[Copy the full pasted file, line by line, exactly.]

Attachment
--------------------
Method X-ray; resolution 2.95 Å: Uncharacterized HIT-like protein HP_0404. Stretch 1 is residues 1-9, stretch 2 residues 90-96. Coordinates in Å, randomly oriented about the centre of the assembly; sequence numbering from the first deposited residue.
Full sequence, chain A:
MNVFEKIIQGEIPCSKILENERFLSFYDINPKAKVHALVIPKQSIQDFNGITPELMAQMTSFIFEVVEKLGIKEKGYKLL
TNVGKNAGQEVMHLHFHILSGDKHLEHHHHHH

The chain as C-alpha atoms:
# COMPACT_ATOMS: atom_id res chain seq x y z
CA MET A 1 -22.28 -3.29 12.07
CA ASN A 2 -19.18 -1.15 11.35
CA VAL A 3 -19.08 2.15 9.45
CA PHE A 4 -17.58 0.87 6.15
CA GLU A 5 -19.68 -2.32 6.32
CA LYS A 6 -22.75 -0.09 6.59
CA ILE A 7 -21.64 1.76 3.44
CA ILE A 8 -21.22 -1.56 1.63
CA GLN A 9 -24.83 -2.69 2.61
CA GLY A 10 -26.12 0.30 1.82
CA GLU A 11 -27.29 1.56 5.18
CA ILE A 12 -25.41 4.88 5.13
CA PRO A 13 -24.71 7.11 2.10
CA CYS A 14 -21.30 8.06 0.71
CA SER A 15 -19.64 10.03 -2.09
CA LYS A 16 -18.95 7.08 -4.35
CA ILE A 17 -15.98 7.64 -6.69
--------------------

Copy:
Method X-ray; resolution 2.95 Å: Uncharacterized HIT-like protein HP_0404. Stretch 1 is residues 1-9, stretch 2 residues 90-96. Coordinates in Å, randomly oriented about the centre of the assembly; sequence numbering from the first deposited residue.
Full sequence, chain A:
MNVFEKIIQGEIPCSKILENERFLSFYDINPKAKVHALVIPKQSIQDFNGITPELMAQMTSFIFEVVEKLGIKEKGYKLL
TNVGKNAGQEVMHLHFHILSGDKHLEHHHHHH

The chain as C-alpha atoms:
# COMPACT_ATOMS: atom_id res chain seq x y z
CA MET A 1 -22.28 -3.29 12.07
CA ASN A 2 -19.18 -1.15 11.35
CA VAL A 3 -19.08 2.15 9.45
CA PHE A 4 -17.58 0.87 6.15
CA GLU A 5 -19.68 -2.32 6.32
CA LYS A 6 -22.75 -0.09 6.59
CA ILE A 7 -21.64 1.76 3.44
CA ILE A 8 -21.22 -1.56 1.63
CA GLN A 9 -24.83 -2.69 2.61
CA GLY A 10 -26.12 0.30 1.82
CA GLU A 11 -27.29 1.56 5.18
CA ILE A 12 -25.41 4.88 5.13
CA PRO A 13 -24.71 7.11 2.10
CA CYS A 14 -21.30 8.06 0.71
CA SER A 15 -19.64 10.03 -2.09
CA LYS A 16 -18.95 7.08 -4.35
CA ILE A 17 -15.98 7.64 -6.69